Is it common for you to be disappointed or upset by what people do?
If you feel unfairly targeted, criticized, or downright disliked by others a lot of the time, there’s a good chance that you’re suffering a lot more than you should, because you’re taking things personally.
As it was so eloquently written about by Seija Grant in her “People are not against you, they are for themselves” article, we often forget that people are much more focused on themselves than on us, just like we are more focused on our own lives and feelings than we are on others. And that’s pretty normal. In fact, the more intense one’s personal suffering, the more difficult it is to consider the world beyond their own headspace.
To personalize something is to make it about, or for, you, like things engraved with your name on them, or the way a room can be decorated to make you happy by reflecting your own likes and dislikes.
But personalizing is also a way of taking a situation, running it through the grinder of our perceptions, assumptions, and beliefs, and then making it about US.
Ok…kidding, not an actual psycho, but you know what I mean. We’re talking about someone who is extremely challenging to deal with, who knows which buttons to press, and always seems to get involved in your business somehow.
I know it’s tempting to engage with their baiting behaviour, to take out your anger and frustration at them, to fight back or lash out. Let us help you by recommending some alternatives that will reduce the impact this person is having wreaking havoc on your life.
Here are some tips that may be useful:
This article topic was requested and I have been thinking long and hard about the meaning of this quote, and how to discuss it. I have recently come across examples of people making decisions to further their careers, or make steps towards their goals that as a side effect, harm others. When I say harm others, I do not mean bodily harm, but more of an emotional wound, relational injury or impacting others’ beliefs. Some of the sentiments related to this topic that have been relayed to me include: hurt feelings, breach of trust, and feeling as though they have been stabbed in the back. None of these things have a positive impact on a person, unless it is to increase their resilience. However, if you are one of these people who have been affected by another’s decision to better themselves, then I have some recommendations that you may want to try out to ease the pain.
I may start sounding like a broken record, but I truly believe we need more of this in our world: try on some empathy for size. What I mean by that is, put yourself in the other’s shoes. Can you see how they might have come to this decision? Do you think they intended to hurt you personally? Might this have been a once in a lifetime opportunity for them? Usually, this technique can help us to understand both sides of the story instead of being stuck in a one-sided loop, creating more resentment and anger towards the situation and the person who had ‘wronged’ you. Also, it is a great exercise to practice that may cause you to have a deeper understanding of the human psyche.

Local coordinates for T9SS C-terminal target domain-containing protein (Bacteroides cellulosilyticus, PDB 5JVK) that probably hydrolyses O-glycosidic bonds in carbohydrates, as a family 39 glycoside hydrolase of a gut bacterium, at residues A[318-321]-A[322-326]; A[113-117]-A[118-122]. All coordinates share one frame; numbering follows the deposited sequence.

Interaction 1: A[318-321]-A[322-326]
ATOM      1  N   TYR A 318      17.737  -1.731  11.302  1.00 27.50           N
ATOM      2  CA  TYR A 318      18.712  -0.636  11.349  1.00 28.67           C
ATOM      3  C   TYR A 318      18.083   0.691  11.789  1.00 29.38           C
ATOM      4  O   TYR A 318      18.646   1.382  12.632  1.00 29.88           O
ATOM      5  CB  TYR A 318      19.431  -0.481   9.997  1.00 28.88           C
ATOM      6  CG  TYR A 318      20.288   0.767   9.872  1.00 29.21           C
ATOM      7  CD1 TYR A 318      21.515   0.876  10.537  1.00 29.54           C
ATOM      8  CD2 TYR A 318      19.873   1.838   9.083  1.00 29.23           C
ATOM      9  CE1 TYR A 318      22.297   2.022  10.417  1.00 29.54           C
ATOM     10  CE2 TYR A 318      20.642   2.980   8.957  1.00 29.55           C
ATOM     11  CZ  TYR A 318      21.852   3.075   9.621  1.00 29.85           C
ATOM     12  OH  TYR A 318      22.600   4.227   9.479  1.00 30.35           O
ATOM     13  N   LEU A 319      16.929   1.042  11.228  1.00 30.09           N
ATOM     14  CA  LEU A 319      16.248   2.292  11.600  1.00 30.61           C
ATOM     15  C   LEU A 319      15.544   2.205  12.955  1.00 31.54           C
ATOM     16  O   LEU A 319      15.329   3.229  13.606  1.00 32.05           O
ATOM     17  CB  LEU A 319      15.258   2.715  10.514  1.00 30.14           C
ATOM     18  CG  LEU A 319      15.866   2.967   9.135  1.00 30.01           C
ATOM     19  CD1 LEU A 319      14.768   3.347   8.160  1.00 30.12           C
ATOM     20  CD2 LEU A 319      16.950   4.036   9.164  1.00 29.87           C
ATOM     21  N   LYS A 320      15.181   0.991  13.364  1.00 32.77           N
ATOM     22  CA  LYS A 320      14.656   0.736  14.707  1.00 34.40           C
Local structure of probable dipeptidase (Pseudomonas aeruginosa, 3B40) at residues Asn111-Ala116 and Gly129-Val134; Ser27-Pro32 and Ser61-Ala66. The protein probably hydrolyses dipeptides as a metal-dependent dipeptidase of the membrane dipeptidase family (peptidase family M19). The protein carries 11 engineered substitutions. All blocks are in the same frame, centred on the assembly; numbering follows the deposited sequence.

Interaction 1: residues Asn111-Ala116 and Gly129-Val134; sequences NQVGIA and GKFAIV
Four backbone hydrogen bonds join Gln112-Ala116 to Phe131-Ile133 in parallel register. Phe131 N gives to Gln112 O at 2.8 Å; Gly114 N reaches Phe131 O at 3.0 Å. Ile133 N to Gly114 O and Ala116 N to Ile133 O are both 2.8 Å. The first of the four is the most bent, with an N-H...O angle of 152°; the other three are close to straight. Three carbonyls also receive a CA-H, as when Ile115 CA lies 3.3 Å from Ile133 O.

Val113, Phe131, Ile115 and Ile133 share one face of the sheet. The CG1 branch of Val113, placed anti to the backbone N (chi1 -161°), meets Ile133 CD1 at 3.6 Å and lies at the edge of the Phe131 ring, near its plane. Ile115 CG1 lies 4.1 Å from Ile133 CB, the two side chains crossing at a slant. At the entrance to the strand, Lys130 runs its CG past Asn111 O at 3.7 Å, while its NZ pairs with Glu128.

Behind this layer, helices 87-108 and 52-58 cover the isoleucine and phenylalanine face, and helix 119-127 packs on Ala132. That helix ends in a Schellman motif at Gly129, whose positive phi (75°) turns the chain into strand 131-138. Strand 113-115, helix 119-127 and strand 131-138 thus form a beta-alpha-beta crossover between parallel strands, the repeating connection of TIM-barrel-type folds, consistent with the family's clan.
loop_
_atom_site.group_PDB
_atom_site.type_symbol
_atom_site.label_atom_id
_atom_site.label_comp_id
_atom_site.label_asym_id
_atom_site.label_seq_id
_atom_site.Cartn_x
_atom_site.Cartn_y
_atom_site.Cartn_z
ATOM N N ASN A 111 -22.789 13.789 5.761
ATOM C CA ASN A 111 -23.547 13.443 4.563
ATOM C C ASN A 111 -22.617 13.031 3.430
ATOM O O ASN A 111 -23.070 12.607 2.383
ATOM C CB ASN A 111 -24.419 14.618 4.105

Another idea is not to take it personally. Of course, this is easier said than done. As humans we are hard-wired for survival…however, sometimes these reflexes work to our detriment. If a person has wronged us, we are weary to let them do it again by putting up walls to protect ourselves. Learning from our mistakes is a great thing, but not if it means closing yourself off to the world. Instead of keeping it to yourself, isolating, brooding, emotional stuffing, or passive aggressive behavior—try talking about it to someone you trust, increasing your positive relations with people in your life. However, there is a thin line. Some venting can be beneficial, but don’t become engulfed in the negativity--get it out and move on. Try to challenge yourself by coming up with a different way you may be able to view the situation, such as finding a silver lining, or a positive flip-side. Changing your negative thoughts to a more positive framework can go a long way in increasing your overall happiness.
NWO’s source for all things relationships, mental health, wellness, and lifestyle: Kelly Magazine is a mental health outreach initiative created by Kelly Mental Health and supported by Kelly Mental Health Foundation, a non-profit organization dedicated to improving the community in the area of mental health.